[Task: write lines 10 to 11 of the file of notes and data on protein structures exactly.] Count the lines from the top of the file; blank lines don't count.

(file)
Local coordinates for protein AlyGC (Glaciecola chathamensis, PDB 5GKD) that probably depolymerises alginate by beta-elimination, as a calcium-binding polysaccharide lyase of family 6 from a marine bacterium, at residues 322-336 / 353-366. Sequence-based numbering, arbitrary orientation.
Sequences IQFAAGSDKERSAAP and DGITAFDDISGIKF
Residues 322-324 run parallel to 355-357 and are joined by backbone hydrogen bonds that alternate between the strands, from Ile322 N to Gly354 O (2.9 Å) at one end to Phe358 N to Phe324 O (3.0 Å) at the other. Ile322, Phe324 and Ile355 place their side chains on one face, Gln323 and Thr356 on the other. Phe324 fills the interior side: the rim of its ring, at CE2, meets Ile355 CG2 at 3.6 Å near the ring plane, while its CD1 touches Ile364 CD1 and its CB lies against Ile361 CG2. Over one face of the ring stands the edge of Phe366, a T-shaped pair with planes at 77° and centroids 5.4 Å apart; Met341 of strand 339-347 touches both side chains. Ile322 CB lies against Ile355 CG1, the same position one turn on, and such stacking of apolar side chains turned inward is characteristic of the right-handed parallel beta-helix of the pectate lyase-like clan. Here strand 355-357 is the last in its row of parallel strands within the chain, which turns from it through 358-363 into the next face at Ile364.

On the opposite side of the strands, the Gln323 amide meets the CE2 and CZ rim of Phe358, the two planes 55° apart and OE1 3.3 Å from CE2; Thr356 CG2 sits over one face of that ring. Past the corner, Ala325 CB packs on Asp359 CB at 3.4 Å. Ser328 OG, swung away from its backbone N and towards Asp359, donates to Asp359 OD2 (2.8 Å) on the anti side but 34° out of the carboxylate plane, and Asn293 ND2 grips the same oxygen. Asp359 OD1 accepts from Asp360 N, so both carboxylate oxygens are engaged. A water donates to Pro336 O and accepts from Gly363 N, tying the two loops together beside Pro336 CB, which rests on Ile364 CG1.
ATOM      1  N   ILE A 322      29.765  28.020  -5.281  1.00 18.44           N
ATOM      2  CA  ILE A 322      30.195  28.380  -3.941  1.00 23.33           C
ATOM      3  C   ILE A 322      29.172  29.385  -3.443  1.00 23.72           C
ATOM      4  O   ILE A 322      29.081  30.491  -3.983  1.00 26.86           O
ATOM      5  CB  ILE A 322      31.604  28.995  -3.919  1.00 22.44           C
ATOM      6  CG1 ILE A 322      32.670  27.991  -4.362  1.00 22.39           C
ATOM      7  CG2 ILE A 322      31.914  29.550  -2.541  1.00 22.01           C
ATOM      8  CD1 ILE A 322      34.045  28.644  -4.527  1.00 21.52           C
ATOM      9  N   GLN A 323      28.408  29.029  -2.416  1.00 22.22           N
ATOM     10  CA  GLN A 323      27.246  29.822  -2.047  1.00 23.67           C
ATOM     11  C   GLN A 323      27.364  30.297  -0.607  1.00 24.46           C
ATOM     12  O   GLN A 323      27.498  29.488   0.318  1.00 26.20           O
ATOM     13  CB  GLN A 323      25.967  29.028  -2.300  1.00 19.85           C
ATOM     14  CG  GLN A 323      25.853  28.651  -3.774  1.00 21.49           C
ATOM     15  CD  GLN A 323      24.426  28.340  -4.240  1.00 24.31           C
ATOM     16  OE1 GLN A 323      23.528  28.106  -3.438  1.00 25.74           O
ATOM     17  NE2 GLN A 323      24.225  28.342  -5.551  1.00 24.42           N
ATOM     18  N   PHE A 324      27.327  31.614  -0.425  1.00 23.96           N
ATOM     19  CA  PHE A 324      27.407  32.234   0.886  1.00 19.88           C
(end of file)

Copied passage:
ATOM      6  CG1 ILE A 322      32.670  27.991  -4.362  1.00 22.39           C
ATOM      7  CG2 ILE A 322      31.914  29.550  -2.541  1.00 22.01           C